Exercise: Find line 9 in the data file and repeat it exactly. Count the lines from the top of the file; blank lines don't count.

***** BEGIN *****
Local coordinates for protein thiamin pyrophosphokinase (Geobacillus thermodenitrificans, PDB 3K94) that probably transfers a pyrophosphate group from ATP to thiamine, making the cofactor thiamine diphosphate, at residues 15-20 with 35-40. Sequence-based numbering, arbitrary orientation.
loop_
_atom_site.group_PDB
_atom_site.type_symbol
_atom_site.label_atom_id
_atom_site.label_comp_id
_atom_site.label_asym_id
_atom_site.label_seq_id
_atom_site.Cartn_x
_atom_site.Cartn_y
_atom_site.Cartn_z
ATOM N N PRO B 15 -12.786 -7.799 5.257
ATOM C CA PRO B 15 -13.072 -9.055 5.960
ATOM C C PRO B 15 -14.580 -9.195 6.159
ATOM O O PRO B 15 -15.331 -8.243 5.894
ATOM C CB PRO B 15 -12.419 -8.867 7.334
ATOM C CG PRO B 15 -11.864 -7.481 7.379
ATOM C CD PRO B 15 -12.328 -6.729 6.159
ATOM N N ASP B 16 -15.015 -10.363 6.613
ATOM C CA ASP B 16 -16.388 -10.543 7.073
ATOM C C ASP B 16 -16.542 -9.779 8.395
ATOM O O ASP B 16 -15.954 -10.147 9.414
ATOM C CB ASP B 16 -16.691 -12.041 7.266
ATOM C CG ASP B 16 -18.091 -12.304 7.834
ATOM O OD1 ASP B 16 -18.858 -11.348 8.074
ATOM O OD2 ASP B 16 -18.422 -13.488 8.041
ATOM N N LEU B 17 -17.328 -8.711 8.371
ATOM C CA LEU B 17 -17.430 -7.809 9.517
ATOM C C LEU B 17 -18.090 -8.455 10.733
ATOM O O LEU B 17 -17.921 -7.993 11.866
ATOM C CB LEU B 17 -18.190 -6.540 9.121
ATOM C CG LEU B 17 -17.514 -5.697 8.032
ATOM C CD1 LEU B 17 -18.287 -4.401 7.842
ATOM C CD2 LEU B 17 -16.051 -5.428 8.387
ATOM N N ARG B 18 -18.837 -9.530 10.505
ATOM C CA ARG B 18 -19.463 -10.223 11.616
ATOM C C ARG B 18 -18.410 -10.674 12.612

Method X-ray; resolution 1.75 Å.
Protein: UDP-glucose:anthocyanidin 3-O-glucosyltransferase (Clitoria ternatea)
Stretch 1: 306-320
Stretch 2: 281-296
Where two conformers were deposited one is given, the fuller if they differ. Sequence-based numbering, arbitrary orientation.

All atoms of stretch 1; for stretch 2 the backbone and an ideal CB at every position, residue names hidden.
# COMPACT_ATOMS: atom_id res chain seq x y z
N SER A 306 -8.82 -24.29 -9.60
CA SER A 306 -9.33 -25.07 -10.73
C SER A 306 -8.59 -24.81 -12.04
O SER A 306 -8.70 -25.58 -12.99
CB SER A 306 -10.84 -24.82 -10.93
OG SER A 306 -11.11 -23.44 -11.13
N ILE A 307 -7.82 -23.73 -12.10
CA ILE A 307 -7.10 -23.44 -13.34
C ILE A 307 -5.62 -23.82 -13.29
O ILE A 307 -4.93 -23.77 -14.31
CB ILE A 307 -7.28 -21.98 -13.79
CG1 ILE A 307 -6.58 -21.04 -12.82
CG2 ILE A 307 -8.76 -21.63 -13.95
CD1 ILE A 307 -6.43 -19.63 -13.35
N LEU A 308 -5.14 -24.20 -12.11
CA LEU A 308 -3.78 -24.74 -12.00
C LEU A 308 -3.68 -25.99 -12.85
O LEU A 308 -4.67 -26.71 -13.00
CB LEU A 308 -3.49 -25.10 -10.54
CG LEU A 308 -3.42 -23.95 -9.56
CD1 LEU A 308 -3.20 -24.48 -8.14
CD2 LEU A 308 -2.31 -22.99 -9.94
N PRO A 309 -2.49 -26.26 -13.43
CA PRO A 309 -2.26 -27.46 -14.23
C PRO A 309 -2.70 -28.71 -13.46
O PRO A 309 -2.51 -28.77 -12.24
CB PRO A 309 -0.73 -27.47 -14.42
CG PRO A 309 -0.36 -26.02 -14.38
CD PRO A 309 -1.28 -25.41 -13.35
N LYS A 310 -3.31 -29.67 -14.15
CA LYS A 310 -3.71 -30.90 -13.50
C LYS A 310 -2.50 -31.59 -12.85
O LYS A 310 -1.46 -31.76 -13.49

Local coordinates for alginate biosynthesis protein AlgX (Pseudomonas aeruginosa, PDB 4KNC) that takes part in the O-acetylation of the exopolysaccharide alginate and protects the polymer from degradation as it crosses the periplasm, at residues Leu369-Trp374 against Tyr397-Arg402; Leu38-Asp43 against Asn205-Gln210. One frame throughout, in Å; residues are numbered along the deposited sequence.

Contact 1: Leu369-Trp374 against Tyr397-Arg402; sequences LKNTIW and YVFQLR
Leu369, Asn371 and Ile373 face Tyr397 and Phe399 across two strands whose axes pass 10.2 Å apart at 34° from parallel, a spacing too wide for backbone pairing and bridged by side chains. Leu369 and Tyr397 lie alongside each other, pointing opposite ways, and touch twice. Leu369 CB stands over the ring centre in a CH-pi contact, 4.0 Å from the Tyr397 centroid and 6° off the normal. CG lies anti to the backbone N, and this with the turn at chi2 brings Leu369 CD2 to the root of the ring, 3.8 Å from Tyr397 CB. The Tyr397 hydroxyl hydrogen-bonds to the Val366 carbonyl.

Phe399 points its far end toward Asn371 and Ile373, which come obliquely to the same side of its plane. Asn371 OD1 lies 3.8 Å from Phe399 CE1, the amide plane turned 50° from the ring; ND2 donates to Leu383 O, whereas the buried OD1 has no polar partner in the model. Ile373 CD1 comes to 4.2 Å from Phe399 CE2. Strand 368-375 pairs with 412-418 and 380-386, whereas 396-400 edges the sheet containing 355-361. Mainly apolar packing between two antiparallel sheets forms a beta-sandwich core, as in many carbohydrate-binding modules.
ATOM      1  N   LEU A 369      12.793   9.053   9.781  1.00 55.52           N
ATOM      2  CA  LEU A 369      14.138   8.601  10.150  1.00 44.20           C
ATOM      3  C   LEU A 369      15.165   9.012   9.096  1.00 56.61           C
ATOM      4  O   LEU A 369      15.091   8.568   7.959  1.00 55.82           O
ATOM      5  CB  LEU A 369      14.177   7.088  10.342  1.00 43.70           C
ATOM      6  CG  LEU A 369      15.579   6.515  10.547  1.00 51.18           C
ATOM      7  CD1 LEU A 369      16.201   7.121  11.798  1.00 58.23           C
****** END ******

_atom_site.Cartn_x